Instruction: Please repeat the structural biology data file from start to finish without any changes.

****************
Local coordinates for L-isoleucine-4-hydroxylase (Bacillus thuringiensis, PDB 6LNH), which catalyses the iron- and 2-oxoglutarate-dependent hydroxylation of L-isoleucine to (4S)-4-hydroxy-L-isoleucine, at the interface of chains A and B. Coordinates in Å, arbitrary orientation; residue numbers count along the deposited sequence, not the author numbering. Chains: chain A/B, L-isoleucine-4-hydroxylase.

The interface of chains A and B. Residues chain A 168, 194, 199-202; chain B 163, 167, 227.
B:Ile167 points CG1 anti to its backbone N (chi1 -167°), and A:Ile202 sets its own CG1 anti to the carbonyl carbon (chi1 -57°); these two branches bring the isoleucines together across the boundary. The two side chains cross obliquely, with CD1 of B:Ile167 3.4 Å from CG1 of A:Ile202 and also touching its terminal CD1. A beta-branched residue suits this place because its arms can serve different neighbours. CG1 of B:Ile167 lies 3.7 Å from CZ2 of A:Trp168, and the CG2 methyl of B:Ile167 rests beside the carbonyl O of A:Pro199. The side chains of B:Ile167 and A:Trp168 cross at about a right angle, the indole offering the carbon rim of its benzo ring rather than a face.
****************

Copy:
Local coordinates for L-isoleucine-4-hydroxylase (Bacillus thuringiensis, PDB 6LNH), which catalyses the iron- and 2-oxoglutarate-dependent hydroxylation of L-isoleucine to (4S)-4-hydroxy-L-isoleucine, at the interface of chains A and B. Coordinates in Å, arbitrary orientation; residue numbers count along the deposited sequence, not the author numbering. Chains: chain A/B, L-isoleucine-4-hydroxylase.

The interface of chains A and B. Residues chain A 168, 194, 199-202; chain B 163, 167, 227.
B:Ile167 points CG1 anti to its backbone N (chi1 -167°), and A:Ile202 sets its own CG1 anti to the carbonyl carbon (chi1 -57°); these two branches bring the isoleucines together across the boundary. The two side chains cross obliquely, with CD1 of B:Ile167 3.4 Å from CG1 of A:Ile202 and also touching its terminal CD1. A beta-branched residue suits this place because its arms can serve different neighbours. CG1 of B:Ile167 lies 3.7 Å from CZ2 of A:Trp168, and the CG2 methyl of B:Ile167 rests beside the carbonyl O of A:Pro199. The side chains of B:Ile167 and A:Trp168 cross at about a right angle, the indole offering the carbon rim of its benzo ring rather than a face.